On one occasion an expert in the law stood up to test Jesus. “Teacher,” he asked, “what must I do to inherit eternal life?”
“What is written in the Law?” he replied. “How do you read it?”
He answered, “‘Love the Lord your God with all your heart and with all your soul and with all your strength and with all your mind’; and, ‘Love your neighbour as yourself.’”
“You have answered correctly,” Jesus replied. “Do this and you will live.”
But he wanted to justify himself, so he asked Jesus, “And who is my neighbour?” In reply Jesus said: “A man was going down from Jerusalem to Jericho, when he was attacked by robbers. They stripped him of his clothes, beat him and went away, leaving him half dead. A priest happened to be going down the same road, and when he saw the man, he passed by on the other side. So too, a Levite, when he came to the place and saw him, passed by on the other side. But a Samaritan, as he traveled, came where the man was; and when he saw him, he took pity on him. He went to him and bandaged his wounds, pouring on oil and wine. Then he put the man on his own donkey, brought him to an inn and took care of him. The next day he took out two denarii and gave them to the innkeeper. ‘Look after him,’ he said, ‘and when I return, I will reimburse you for any extra expense you may have.’
“Which of these three do you think was a neighbour to the man who fell into the hands of robbers?”
The expert in the law replied, “The one who had mercy on him.”
Jesus told him, “Go and do likewise.”
The road to Jericho was known as “the bloody way”. One man found out just how dangerous the road was - robbers stripped him, beat him and left him half dead. He was a Jew. A priest and a Levite soon came along and saw him, one of their own, and each passed by on the other side of the road. They didn't want to get involved in the man's needs. In passing by the man they both passed by the clear teaching of the Bible to have mercy on even strangers in need (Leviticus 19:34). They appear to have put their schedule above their purpose.
A Samaritan appears. Samaritans and Jews were bitter enemies. All of the Samaritan’s training and experience should have led him to step on the poor victim not just step around him. Nevertheless, against all comprehension, the Samaritan "took pity on him." His compassion was full-bodied, leading him to meet a variety of needs - friendship, emergency medical treatment, transport, financial subsidy for accommodation, and a follow-up visit.
This parable is provocative. Jesus attacks the complacency of comfortable religious people who protect themselves from the needs of others. In the very last phrase we have nothing less than an order from our Lord in the clearest of terms, "Go and do likewise." Our paradigm is the Samaritan who risked his safety, destroyed his schedule, and became dirty and bloody through personal involvement with a needy person of another race and social class.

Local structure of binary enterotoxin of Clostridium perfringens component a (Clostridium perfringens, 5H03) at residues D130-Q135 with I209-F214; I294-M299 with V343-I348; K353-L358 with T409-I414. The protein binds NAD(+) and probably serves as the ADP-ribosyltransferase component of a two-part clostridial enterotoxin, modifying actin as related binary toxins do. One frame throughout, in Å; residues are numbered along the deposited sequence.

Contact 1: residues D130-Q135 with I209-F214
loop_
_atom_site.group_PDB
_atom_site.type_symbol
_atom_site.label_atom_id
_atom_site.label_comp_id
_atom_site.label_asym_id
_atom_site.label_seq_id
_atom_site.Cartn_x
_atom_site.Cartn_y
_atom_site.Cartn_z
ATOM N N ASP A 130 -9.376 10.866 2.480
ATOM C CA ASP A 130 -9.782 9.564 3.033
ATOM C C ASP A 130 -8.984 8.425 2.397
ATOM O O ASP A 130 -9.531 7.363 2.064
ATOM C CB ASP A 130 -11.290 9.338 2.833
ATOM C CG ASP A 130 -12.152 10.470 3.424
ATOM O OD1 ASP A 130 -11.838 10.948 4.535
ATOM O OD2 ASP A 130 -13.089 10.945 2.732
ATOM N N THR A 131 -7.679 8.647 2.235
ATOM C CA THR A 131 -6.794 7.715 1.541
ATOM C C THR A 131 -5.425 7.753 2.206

The expert in the Law didn't deny that the poor man needed caring for - who would? - he questions whether it's his responsibility. Are we not tempted to put limits on mercy too? You could imagine the expert as a typical Westerner: doesn't charity begin at home? I'm busy! Isn't it the government's job? I barely have enough money for myself. Aren't many of the poor simply irresponsible? I can't possibly make a difference.
Bible believing Christians have avoided the radical nature of the teaching of this parable. At most, we have heard it telling us to collect tins of food
and warm clothing for the needy each Christmas and winter, or to give money to relief agencies when there is a famine or earthquake in a distant country.
It is time to listen more closely to this parable. We live on the Jericho Road. Suffering and need surrounds us. Unemployment, underemployment, new
migrants, loneliness, broken homes, domestic violence, substance abuse, mental health, the elderly, the dying, the sick, the disabled, the homeless.
These are our neighbours. Do we want to reach them with the good news of the gospel of the Lord Jesus? Then we must give our faith active expression
through deeds of compassion coupled with evangelism and discipleship. Ministry of mercy to our 'neighbour' is the responsibility of every Christian.
It is as fundamental to Christian living as evangelism, giving and worship.
It’s important to remember the context of this parable or we will easily fall into moralism. Jesus is seeking to humble us with the love God requires, so that we will be willing to receive the love God offers. Jesus' goal was to show the expert in the Law that he was desperately poor and in need. Imagine the most unsightly, smelly, decrepit homeless person, mindlessly wandering the streets in filthy rags. He has no resources at all. He has nothing to commend him. That is what we all are before God. Jesus was trying to show the self-assured, self-confident, self-justified law expert his own desperate need, and how God has mercifully met it. God has provided spiritual wealth by impoverishing his own Son. Jesus' spiritual riches and righteousness is given to those who trust him rather than themselves. The only true and enduring motivation to show mercy and meet need is an experience and a grasp of the mercy of God towards us in the gospel of the Lord Jesus. If we know that we are desperately needy sinners saved by the grace and mercy of God alone, we will be open and generous to the outcasts and the unlovely.